Wednesday, February 11, 2009

Lee Smolin's Darwinian Multiverse

Discover Magazine today published an article called "We All Live In Darwin's World." The article claims that Darwin's theory of natural selection is being shown to apply to nearly everything, to include physical cosmological theories. The articles focuses on physicist Lee Smolin's theory of "cosmological natural selection."

Smolin "developed a theory that posits the existence of a vast number of unseen universes, each generated by the collapse of a black hole. The conditions of those collapses bestow each universe with its own set of fundamental parameters, such as the masses of its various subatomic particles. Just as life diversified on Earth, the “multiverse” in Smolin’s theory evolved from simple beginnings into a complex and varied assemblage of universes, each exhibiting a distinctive set of traits."

The article states: "If a wealth of universes with unique parameters exists, Smolin says, then our own case does not seem so special or so unlikely. In fact, cosmological natural selection specifically favors universes—like ours—in which massive stars can form and give rise to new black holes. “By using Darwinian methodology, I was able to get an explanation for the improbable complexity of our universe,” Smolin says."

So, note first that if there is not a multiverse, then our universe seems special and improbably complex. So an atheist like Smolin really needs a multiverse to exist. Note: Valentine's Day is approaching. If you have a friend who is an atheist (and I do have a number of atheist friends) it would be nice to get them a good multiverse theory for a gift.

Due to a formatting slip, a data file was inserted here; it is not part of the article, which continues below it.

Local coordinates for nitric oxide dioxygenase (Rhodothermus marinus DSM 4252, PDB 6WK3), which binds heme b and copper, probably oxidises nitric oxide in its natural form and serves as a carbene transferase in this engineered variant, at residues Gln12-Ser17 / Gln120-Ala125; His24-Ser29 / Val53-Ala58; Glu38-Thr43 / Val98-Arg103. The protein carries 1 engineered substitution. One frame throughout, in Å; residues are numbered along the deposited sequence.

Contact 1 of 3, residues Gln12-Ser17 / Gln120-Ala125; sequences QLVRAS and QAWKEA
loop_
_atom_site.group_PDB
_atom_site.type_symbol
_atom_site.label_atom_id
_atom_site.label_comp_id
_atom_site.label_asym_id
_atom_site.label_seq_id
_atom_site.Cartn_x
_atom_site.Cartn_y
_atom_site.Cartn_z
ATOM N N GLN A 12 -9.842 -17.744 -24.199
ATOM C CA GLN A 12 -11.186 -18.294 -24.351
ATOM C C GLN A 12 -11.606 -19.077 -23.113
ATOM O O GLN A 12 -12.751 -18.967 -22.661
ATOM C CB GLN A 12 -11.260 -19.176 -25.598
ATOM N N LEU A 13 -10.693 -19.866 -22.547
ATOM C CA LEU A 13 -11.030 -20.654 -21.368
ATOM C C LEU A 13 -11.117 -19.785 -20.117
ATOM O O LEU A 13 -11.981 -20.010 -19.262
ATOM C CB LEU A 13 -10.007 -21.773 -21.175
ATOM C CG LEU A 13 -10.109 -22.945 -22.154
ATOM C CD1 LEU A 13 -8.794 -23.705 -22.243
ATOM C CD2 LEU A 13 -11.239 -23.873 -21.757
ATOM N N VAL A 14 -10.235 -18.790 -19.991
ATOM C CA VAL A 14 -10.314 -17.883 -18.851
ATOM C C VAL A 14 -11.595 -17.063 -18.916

Smolin's multiverse theory is not universally accepted by physicists. That's not to say his theory is false. Truth and falsity are not functions of peer approval. But one must note, e.g., the work of Tufts University physicist Alexander Vilenkin. See his article "On Cosmic Natural Selection." Vilenkin writes: "Smolin points out that his theory would be falsified if black hole production were shown to increase when the constants of nature are varied from their present values. He has repeatedly challenged the physics community to refute his theory and maintains that, despite seferal attempts, it has not yet been falsified." In Vilenkin's essay he argues "that black hole production can be enhanced by an increase in the value of the cosmological constant, thus falsifying Smolin's conjecture."

How should one study this? One text often cited is Universe or Multiverse?, edited by Bernard Carr. It contains articles by physicists Smolin, Stephen Hawking, and many others - totalling over 500 pages (and $69!!). Here one sees the debate go back and forth over whether multiverse theory is not only true but whether it is even in principle verifiable and "scientific."

From Darwin's finches to multiverse theory? The thought comes to me that, as Feb. 12 is the 200th anniversary of Darwin's birthday (go here to join the celebration), people like Lee Smolin have their party hats on ready to thank Charles Darwin for everything. Perhaps Darwin has given us the long-sought-after "theory of everything?" "Natural selection" is beginning to take on the omni-attributes that have been attributed to God. Natural selection accounts for love, war, economics, art, creativity, religion, God, and the universe ("In the beginning Natural Selection created..."). Soon Natural Selection will explain why physicists need to posit a multiverse, and why they react negatively to the idea of a single universe (for their survival?). We will then see Lee Smolin's behavior fully explained, and then understand why he theorizes as he does. Then we'll get at the deepest question, which is: If Natural Selection explains everything, what causes it? Or, a bit lighter, what caused Darwin? Perhaps some caution should be exercised here.